Senator Carper Backs Bipartisan Bill To Help Delaware’s At-Risk Wildlife

WILMINGTON — Senator Thomas R. Carper has signed onto a bipartisan wildlife conservation bill, the Recovering America’s Wildlife Act, that will dedicate $1.4 billion annually to locally led efforts to help at-risk wildlife species nationwide.                                                                                                                                                                                                                                                     

“Delawareans can be proud that Senator Carper is among the first to champion the historic Recovering America’s Wildlife Act,” said Jen Adkins, Executive Director of the Delaware Nature Society. “This commonsense, cost-effective approach will address the wildlife crisis at the scale necessary, creating jobs that protect the First State’s outdoors heritage.”

The bill would send $11.5 million to the Department of Natural Resources and Environmental Control, which the agency will use to implement its wildlife action plan. The plan identifies 692 priority species, including the Atlantic horseshoe crab, Delmarva fox squirrel, and Bethany beach firefly.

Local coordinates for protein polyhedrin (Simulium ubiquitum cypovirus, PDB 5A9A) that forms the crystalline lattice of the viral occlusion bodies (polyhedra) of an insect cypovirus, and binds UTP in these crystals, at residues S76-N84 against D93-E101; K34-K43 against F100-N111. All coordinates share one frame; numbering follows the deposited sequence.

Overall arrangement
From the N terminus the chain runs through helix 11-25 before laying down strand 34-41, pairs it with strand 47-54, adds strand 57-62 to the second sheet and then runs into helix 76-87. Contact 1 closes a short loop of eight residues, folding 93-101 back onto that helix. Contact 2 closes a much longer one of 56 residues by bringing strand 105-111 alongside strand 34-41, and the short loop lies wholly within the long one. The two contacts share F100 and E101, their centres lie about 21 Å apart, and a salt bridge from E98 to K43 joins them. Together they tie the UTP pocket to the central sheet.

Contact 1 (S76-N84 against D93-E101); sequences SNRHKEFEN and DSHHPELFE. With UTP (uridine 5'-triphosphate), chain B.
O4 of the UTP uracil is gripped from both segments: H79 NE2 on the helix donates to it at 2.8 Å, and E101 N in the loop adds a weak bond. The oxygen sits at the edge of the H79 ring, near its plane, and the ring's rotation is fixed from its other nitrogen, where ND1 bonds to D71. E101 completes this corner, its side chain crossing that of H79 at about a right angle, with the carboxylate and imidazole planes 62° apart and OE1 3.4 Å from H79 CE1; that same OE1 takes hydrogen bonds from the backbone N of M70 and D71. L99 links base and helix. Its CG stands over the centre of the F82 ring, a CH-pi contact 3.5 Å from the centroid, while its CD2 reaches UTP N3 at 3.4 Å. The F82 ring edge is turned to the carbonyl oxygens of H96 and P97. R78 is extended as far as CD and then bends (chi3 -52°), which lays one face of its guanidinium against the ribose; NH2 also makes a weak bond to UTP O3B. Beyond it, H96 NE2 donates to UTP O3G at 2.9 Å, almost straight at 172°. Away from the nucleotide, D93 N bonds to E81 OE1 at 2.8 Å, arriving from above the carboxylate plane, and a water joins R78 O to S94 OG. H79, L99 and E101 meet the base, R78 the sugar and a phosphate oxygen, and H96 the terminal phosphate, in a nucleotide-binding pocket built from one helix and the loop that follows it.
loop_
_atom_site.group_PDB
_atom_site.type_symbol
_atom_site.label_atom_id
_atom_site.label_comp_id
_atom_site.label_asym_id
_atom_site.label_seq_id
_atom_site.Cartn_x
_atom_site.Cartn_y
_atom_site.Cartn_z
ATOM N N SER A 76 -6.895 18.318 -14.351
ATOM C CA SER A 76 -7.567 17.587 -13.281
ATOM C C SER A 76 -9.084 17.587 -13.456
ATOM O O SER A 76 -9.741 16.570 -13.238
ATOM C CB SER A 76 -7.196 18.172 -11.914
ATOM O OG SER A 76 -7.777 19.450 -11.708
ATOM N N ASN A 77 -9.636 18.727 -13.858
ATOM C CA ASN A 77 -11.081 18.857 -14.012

“Saving the thousands of at-risk wildlife species will require bold, bipartisan leadership,” said Collin O’Mara, president and CEO of the National Wildlife Federation and the former secretary of the Delaware Department of Natural Resources and Environmental Control. “We are so grateful to Senator Carper for leading the way on the historic Recovering America’s Wildlife Act. This bill will have an immediate impact – saving species, creating jobs and protecting our way of life in Delaware and all across the country.”

A similar bill passed the House last session with support from Representative Lisa Blunt Rochester. Senator Chris Coons backed its Senate companion last session, which passed out of committee but never received a floor vote, despite having 47 bipartisan cosponsors.   

Federally recognized tribal nations would share $97.5 million annually to fund wildlife conservation efforts in the lands they manage. 

“Wildlife conservation is an issue that unites all Americans. We hope the entire Delaware delegation will join Senator Carper in backing this commonsense bill and getting it across the finish line,” said Adkins.



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